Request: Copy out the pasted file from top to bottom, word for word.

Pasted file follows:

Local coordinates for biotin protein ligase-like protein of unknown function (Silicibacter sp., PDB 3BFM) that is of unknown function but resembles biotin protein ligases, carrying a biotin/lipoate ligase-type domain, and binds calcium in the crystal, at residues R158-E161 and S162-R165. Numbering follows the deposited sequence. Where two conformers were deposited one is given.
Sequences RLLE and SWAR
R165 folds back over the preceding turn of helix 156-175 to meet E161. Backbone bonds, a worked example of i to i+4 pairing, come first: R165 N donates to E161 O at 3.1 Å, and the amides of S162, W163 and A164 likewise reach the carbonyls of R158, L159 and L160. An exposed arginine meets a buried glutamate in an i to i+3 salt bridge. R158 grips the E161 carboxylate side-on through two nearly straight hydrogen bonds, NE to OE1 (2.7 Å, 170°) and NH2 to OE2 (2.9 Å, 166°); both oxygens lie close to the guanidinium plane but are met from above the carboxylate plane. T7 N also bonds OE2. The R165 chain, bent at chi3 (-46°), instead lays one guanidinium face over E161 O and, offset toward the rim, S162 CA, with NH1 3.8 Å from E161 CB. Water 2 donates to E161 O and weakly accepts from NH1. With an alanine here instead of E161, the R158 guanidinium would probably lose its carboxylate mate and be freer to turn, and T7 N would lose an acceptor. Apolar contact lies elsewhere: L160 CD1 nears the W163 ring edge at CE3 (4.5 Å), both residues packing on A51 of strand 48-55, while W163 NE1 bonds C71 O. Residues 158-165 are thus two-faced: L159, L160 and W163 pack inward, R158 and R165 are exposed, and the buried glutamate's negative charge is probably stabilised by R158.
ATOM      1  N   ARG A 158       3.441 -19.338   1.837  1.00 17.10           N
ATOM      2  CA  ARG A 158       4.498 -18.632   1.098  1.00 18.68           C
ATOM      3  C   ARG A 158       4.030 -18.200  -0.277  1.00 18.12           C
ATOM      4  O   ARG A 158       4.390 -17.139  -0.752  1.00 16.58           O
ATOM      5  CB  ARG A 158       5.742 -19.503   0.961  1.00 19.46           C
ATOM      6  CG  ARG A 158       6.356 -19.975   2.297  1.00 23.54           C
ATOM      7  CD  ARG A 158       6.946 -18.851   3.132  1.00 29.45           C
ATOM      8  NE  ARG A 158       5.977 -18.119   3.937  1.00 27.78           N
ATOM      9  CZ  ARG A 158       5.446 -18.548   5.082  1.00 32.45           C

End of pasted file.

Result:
Local coordinates for biotin protein ligase-like protein of unknown function (Silicibacter sp., PDB 3BFM) that is of unknown function but resembles biotin protein ligases, carrying a biotin/lipoate ligase-type domain, and binds calcium in the crystal, at residues R158-E161 and S162-R165. Numbering follows the deposited sequence. Where two conformers were deposited one is given.
Sequences RLLE and SWAR
R165 folds back over the preceding turn of helix 156-175 to meet E161. Backbone bonds, a worked example of i to i+4 pairing, come first: R165 N donates to E161 O at 3.1 Å, and the amides of S162, W163 and A164 likewise reach the carbonyls of R158, L159 and L160. An exposed arginine meets a buried glutamate in an i to i+3 salt bridge. R158 grips the E161 carboxylate side-on through two nearly straight hydrogen bonds, NE to OE1 (2.7 Å, 170°) and NH2 to OE2 (2.9 Å, 166°); both oxygens lie close to the guanidinium plane but are met from above the carboxylate plane. T7 N also bonds OE2. The R165 chain, bent at chi3 (-46°), instead lays one guanidinium face over E161 O and, offset toward the rim, S162 CA, with NH1 3.8 Å from E161 CB. Water 2 donates to E161 O and weakly accepts from NH1. With an alanine here instead of E161, the R158 guanidinium would probably lose its carboxylate mate and be freer to turn, and T7 N would lose an acceptor. Apolar contact lies elsewhere: L160 CD1 nears the W163 ring edge at CE3 (4.5 Å), both residues packing on A51 of strand 48-55, while W163 NE1 bonds C71 O. Residues 158-165 are thus two-faced: L159, L160 and W163 pack inward, R158 and R165 are exposed, and the buried glutamate's negative charge is probably stabilised by R158.
ATOM      1  N   ARG A 158       3.441 -19.338   1.837  1.00 17.10           N
ATOM      2  CA  ARG A 158       4.498 -18.632   1.098  1.00 18.68           C
ATOM      3  C   ARG A 158       4.030 -18.200  -0.277  1.00 18.12           C
ATOM      4  O   ARG A 158       4.390 -17.139  -0.752  1.00 16.58           O
ATOM      5  CB  ARG A 158       5.742 -19.503   0.961  1.00 19.46           C
ATOM      6  CG  ARG A 158       6.356 -19.975   2.297  1.00 23.54           C
ATOM      7  CD  ARG A 158       6.946 -18.851   3.132  1.00 29.45           C
ATOM      8  NE  ARG A 158       5.977 -18.119   3.937  1.00 27.78           N
ATOM      9  CZ  ARG A 158       5.446 -18.548   5.082  1.00 32.45           C